This index is tied to an ever-growing data set containing the names and demographic details of 297 women (as of January 2022) who died while pregnant, in labor, or up to 90 days postpartum between the year 1044 and the year 1699 of the common era.
These women have a great deal in common. Due to the vagaries of historical record keeping, they are almost all relative elites within their societies, either due to the accident of their own status at birth or the status of the man who fathered their child. They are also primarily clustered within the borders of premodern Europe, and the vast majority (although not all) would have identified as Christians.
These women are also tightly clumped in terms of chronology. More than a third (104) of the women died during the seventeenth century; fewer than 5% (14) died before the advent of the thirteenth century. That is not, of course, evidence of different parturitive death patterns or rates, but rather a testament to the profoundly uneven documentation of women’s lives and deaths in the premodern world.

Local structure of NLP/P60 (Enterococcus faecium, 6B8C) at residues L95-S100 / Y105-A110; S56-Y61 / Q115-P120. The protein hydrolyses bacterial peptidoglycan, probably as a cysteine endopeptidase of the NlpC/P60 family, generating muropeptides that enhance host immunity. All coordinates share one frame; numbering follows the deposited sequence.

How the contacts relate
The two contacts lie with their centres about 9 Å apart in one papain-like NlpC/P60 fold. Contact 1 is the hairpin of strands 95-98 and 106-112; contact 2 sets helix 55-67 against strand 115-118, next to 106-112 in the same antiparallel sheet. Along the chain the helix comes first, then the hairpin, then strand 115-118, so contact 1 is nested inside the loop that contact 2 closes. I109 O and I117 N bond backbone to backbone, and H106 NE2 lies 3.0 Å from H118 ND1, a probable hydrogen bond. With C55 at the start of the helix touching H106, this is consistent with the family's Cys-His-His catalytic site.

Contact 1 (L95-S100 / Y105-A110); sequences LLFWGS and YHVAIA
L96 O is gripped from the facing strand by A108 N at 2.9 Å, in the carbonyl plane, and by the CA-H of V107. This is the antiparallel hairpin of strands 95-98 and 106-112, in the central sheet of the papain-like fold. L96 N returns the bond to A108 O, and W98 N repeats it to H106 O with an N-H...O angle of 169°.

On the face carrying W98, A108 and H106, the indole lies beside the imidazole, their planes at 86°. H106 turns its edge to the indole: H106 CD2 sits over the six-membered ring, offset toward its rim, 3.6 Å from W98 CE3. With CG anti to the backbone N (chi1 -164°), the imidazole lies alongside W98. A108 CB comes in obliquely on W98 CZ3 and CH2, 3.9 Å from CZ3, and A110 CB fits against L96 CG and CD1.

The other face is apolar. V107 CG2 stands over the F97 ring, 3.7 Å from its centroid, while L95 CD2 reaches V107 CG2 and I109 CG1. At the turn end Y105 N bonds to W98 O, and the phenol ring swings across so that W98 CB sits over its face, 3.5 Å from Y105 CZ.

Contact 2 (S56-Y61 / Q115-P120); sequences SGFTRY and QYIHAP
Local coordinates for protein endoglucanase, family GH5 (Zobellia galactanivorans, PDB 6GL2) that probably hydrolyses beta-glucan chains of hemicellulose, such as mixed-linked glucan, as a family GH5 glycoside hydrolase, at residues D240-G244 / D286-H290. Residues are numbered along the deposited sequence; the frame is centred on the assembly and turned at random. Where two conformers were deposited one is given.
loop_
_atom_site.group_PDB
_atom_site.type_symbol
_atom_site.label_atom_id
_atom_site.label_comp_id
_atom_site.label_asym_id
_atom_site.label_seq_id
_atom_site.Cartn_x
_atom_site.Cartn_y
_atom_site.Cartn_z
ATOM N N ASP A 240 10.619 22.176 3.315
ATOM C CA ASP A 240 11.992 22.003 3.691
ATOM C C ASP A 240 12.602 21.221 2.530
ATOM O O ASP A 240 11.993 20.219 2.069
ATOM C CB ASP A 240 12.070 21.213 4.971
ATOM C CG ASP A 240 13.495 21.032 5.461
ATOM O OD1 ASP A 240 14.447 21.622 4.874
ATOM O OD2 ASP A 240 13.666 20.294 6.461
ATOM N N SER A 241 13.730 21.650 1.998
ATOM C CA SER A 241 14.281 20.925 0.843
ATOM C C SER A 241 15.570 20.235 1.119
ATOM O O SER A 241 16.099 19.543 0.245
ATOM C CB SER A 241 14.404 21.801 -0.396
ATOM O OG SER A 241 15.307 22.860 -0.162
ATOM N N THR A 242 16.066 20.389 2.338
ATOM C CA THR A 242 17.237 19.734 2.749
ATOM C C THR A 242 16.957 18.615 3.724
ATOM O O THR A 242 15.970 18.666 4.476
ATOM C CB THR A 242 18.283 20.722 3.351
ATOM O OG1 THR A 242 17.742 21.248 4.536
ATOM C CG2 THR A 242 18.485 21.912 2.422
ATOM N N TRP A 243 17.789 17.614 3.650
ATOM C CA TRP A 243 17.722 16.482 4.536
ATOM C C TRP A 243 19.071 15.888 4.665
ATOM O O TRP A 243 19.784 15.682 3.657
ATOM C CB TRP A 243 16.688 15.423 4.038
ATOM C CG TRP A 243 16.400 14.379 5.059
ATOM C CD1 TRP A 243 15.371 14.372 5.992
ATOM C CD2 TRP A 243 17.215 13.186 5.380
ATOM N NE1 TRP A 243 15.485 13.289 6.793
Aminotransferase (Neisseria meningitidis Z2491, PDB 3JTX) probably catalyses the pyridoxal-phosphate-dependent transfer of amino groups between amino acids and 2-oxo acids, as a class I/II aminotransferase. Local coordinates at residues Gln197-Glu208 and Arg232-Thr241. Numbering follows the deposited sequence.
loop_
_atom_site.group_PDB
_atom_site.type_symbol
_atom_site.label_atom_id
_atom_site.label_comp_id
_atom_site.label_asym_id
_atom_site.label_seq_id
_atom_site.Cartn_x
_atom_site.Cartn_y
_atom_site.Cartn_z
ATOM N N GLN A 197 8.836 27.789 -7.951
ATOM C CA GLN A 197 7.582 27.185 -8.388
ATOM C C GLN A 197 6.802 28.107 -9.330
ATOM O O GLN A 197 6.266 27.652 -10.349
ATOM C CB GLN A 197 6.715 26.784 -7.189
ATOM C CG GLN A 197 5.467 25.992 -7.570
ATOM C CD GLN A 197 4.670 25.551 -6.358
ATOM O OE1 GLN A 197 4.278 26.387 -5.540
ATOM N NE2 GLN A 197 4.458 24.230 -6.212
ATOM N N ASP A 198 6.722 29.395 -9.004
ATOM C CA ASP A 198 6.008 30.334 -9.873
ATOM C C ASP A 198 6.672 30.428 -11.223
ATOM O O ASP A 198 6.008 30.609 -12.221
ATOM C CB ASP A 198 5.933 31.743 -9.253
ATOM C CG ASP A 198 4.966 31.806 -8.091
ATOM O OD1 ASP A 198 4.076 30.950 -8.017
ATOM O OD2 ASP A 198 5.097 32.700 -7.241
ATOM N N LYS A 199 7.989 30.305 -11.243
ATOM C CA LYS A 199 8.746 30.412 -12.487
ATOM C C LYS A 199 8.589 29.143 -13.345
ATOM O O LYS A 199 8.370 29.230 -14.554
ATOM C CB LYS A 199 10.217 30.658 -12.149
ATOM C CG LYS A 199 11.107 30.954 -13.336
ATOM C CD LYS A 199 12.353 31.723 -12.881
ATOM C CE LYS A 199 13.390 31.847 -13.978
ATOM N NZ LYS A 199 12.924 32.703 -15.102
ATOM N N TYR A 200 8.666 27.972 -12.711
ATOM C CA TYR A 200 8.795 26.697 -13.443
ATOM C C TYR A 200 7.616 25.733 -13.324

Likewise, I wish to acknowledge the arbitrary nature of the term “death in childbirth.” For while many of these women died of reproductive pathology, for others, reproduction was merely an incidental or perhaps contributory feature in their demise. Nevertheless, I have chosen to embrace a wide definition of maternal mortality because I believe it most accurately reflects the ways these deaths were memorialized, if not precisely how they occurred. While many of these women’s deaths had other potential contributory factors — rumors of poison, falls out of coaches, off horses, or downstairs, or spousal abuse— their reproductive state was reported as an intrinsic component and compounding factor of their death. Many women also suffered from chronic postpartum ailments that significantly weakened their ongoing health, making them more susceptible to further pregnancy, illness, and accident.